Rejection:The average heart transplant patient has one to two rejection episodes a year. Most are minor and treated by adjusting the patient’s level of medications. After immediate post-surgical care, heart transplant patients go on long-term, anti-rejection medication regimes, normally cyclosporine (an immunosuppressant), azathioprine (which alters antibody production) and prednisone (a steroid).
Infection:The most common infection in heart transplant patients is bacterial followed by viral, then fungal.
Renal Dysfunction:Cyclosporine can be toxic to the kidneys. For this reason, the patient’s dosage is closely monitored. In the acute setting, this nephrotoxicity can lead to fluid overload, in turn increasing the heart’s pre-load and after-load, leading to congestive heart failure.
Prior to ED arrival,„EMS providers should approach a heart transplant patient the same way they would with any other patient. Ensure the scene is safe, take body substance isolation (BSI) precautions, assess the patient’s level of consciousness and assess the ABC’s (with C-spine precautions as indicated). Treat any life-threatening findings as you go. Once the„EMS provider becomes aware that the patient is a heart transplant patient, they should place the patient on a cardiac monitor and perform a 12-lead ECG. For these patients, native P waves may be present and non-conducting in addition to conducting P waves from the transplanted heart. This can lead to a confusing looking ECG. Because some heart transplants aren’t able to transplant the SA node, the patient may have a pacemaker.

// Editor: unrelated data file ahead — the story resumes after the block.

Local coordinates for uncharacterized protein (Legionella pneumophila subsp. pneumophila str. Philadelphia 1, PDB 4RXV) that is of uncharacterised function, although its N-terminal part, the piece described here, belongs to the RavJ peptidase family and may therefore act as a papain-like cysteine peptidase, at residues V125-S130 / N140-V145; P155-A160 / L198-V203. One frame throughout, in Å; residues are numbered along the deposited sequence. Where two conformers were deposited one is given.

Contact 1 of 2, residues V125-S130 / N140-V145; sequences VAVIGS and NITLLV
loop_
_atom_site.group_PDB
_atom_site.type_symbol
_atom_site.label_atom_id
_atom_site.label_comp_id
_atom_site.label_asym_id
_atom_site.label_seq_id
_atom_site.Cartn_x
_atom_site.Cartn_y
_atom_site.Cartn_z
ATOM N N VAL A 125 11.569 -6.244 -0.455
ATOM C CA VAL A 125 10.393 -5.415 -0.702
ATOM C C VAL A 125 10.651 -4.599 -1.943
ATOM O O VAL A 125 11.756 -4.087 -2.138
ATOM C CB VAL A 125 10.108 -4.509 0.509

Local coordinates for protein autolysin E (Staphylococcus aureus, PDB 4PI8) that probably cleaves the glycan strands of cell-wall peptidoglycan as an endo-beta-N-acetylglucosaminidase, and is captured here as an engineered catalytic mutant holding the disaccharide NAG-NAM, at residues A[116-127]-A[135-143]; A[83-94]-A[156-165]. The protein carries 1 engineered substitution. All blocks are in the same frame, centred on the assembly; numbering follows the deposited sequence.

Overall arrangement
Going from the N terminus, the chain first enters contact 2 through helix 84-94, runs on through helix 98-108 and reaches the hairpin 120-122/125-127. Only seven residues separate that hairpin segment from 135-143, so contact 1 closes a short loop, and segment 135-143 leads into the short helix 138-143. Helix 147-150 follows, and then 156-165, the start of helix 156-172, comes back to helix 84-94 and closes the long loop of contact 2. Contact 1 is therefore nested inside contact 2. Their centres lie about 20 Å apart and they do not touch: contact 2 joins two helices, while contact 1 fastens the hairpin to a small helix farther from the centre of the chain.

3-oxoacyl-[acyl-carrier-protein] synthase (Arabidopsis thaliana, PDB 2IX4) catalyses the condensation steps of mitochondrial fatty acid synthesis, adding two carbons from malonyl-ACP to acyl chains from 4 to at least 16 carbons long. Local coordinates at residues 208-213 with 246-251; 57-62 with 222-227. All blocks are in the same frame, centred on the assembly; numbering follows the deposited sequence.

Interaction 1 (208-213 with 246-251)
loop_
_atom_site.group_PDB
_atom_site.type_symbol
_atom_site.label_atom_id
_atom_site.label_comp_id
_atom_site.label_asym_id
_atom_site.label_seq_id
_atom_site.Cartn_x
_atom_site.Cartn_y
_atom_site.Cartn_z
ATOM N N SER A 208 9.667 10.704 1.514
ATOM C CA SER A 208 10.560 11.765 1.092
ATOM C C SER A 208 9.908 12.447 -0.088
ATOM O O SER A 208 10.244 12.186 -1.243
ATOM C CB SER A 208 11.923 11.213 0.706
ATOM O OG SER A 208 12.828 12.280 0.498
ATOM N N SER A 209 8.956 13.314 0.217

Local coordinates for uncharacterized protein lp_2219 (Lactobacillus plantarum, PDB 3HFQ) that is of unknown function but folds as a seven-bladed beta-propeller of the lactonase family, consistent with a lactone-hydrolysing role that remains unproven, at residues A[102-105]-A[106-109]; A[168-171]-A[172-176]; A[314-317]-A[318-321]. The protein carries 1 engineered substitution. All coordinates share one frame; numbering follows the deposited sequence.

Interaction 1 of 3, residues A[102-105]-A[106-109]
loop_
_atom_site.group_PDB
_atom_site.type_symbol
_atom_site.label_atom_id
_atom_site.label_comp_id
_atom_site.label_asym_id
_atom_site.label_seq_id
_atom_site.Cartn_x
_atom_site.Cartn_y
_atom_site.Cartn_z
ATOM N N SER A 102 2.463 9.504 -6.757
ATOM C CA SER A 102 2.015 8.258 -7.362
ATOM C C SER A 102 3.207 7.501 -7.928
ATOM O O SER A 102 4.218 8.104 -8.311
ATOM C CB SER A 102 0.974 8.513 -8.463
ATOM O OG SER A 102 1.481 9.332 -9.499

Blood pressure and temperature can be important indicators of the heart transplant patient’s condition. A high blood pressure may be indicative of renal dysfunction. A fever may be a sign of rejection or infection. In the event of hypovolemia, be cautious in providing IV fluid boluses to the patient. As with any immunocompromised patient, be extremely vigilant to use an aseptic technique when initiating an IV on a heart transplant patient.
An 18-day-old neonate was the first pediatric patient to receive a heart transplant in 1968, but only lived for five hours. Pediatric patients make up approximately 10% of all heart transplants performed each year. The four main reasons for pediatric heart transplants are malformations of the heart, cardiac tumors, infections and toxins.
Most pediatric heart transplant patients suffered from idiopathic cardiomyopothy, whereas congenital heart problems are very rarely treated with heart transplants, says Charles Murphy, MD, board certified in pediatrics and in pediatric emergency medicine.
In addition to the same concerns for rejection, infection and renal issues, pediatric heart transplant patients face some other challenges and their parents are told to bring the child to the emergency department any time they get a fever.
Pediatric hearts don’t become available as often as adult hearts, and a pediatric heart transplant patient commonly will receive a heart that’s smaller than the one it’s replacing. The pediatric patient’s transplanted heart will continue to grow with the patient, and these patients generally do very well.
The issues in treating a pediatric heart transplant patient in the prehospital setting are the same as those in an adult heart transplant patient, such as being judicious when administering fluids. In the ED, these patients are treated with vasopressors earlier than regular pediatric patients. The prehospital provider may find it helpful to contact o-line medical command early in these cases.
John Wildermann, MBA, NREMT-P is the lead operations supervisor with Cetronia Ambulance Corps in„Allentown,„Penn. and has been involved in„EMS for 17 years. He also serves as an Army reserve captain. He can be contacted at„[email protected].
Ken Lee,„ NREMT-P can be contacted at„[email protected].
- United Network for Organ Sharing.„www.unos.org/data/default.asp
- The Organ Procurement and Transplantation Network.„www.optn.org/latestData/rptData.asp
- American Journal of Critical Care.„http://ajcc.aacnjournals.org/